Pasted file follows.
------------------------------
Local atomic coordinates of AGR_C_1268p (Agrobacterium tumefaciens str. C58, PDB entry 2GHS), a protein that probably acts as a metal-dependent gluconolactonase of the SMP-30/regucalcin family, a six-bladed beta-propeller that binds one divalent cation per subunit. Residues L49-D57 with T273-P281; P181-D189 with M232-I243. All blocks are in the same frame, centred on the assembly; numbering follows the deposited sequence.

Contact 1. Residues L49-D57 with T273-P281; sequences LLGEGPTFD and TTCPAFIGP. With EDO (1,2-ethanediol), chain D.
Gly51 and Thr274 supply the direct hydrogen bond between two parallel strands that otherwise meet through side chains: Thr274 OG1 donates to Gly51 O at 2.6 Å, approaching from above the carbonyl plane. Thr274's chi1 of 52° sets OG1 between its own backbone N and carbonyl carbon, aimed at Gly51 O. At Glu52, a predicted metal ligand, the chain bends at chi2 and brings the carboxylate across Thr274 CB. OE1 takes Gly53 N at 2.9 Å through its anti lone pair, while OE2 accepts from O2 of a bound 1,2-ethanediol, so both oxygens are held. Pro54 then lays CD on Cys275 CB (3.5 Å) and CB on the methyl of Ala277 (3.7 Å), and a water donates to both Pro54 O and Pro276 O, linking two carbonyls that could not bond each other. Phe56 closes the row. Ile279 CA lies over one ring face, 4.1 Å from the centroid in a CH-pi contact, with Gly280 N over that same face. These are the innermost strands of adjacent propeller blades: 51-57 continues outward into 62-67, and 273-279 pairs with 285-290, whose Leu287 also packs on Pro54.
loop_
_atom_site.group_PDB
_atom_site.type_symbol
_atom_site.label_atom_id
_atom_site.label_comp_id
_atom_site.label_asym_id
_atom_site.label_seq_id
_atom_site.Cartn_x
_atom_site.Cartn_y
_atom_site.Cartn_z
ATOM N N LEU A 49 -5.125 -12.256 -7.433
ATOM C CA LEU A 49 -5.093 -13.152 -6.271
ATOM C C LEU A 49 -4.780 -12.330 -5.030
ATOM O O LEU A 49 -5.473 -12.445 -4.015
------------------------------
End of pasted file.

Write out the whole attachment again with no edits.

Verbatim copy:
Local atomic coordinates of AGR_C_1268p (Agrobacterium tumefaciens str. C58, PDB entry 2GHS), a protein that probably acts as a metal-dependent gluconolactonase of the SMP-30/regucalcin family, a six-bladed beta-propeller that binds one divalent cation per subunit. Residues L49-D57 with T273-P281; P181-D189 with M232-I243. All blocks are in the same frame, centred on the assembly; numbering follows the deposited sequence.

Contact 1. Residues L49-D57 with T273-P281; sequences LLGEGPTFD and TTCPAFIGP. With EDO (1,2-ethanediol), chain D.
Gly51 and Thr274 supply the direct hydrogen bond between two parallel strands that otherwise meet through side chains: Thr274 OG1 donates to Gly51 O at 2.6 Å, approaching from above the carbonyl plane. Thr274's chi1 of 52° sets OG1 between its own backbone N and carbonyl carbon, aimed at Gly51 O. At Glu52, a predicted metal ligand, the chain bends at chi2 and brings the carboxylate across Thr274 CB. OE1 takes Gly53 N at 2.9 Å through its anti lone pair, while OE2 accepts from O2 of a bound 1,2-ethanediol, so both oxygens are held. Pro54 then lays CD on Cys275 CB (3.5 Å) and CB on the methyl of Ala277 (3.7 Å), and a water donates to both Pro54 O and Pro276 O, linking two carbonyls that could not bond each other. Phe56 closes the row. Ile279 CA lies over one ring face, 4.1 Å from the centroid in a CH-pi contact, with Gly280 N over that same face. These are the innermost strands of adjacent propeller blades: 51-57 continues outward into 62-67, and 273-279 pairs with 285-290, whose Leu287 also packs on Pro54.
loop_
_atom_site.group_PDB
_atom_site.type_symbol
_atom_site.label_atom_id
_atom_site.label_comp_id
_atom_site.label_asym_id
_atom_site.label_seq_id
_atom_site.Cartn_x
_atom_site.Cartn_y
_atom_site.Cartn_z
ATOM N N LEU A 49 -5.125 -12.256 -7.433
ATOM C CA LEU A 49 -5.093 -13.152 -6.271
ATOM C C LEU A 49 -4.780 -12.330 -5.030
ATOM O O LEU A 49 -5.473 -12.445 -4.015